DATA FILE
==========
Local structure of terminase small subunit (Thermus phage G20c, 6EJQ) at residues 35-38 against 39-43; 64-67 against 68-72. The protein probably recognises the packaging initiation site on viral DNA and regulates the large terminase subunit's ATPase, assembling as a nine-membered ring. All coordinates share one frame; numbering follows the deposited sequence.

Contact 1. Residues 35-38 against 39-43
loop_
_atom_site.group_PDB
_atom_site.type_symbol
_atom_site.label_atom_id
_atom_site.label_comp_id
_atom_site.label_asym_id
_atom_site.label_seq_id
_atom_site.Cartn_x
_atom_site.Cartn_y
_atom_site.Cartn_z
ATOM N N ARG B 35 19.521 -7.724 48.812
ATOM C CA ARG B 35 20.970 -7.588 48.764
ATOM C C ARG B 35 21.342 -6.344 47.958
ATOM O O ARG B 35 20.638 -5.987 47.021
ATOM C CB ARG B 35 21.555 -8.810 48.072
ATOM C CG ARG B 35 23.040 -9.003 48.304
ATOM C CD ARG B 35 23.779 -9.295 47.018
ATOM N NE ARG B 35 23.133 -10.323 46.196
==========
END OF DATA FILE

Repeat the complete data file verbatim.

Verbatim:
Local structure of terminase small subunit (Thermus phage G20c, 6EJQ) at residues 35-38 against 39-43; 64-67 against 68-72. The protein probably recognises the packaging initiation site on viral DNA and regulates the large terminase subunit's ATPase, assembling as a nine-membered ring. All coordinates share one frame; numbering follows the deposited sequence.

Contact 1. Residues 35-38 against 39-43
loop_
_atom_site.group_PDB
_atom_site.type_symbol
_atom_site.label_atom_id
_atom_site.label_comp_id
_atom_site.label_asym_id
_atom_site.label_seq_id
_atom_site.Cartn_x
_atom_site.Cartn_y
_atom_site.Cartn_z
ATOM N N ARG B 35 19.521 -7.724 48.812
ATOM C CA ARG B 35 20.970 -7.588 48.764
ATOM C C ARG B 35 21.342 -6.344 47.958
ATOM O O ARG B 35 20.638 -5.987 47.021
ATOM C CB ARG B 35 21.555 -8.810 48.072
ATOM C CG ARG B 35 23.040 -9.003 48.304
ATOM C CD ARG B 35 23.779 -9.295 47.018
ATOM N NE ARG B 35 23.133 -10.323 46.196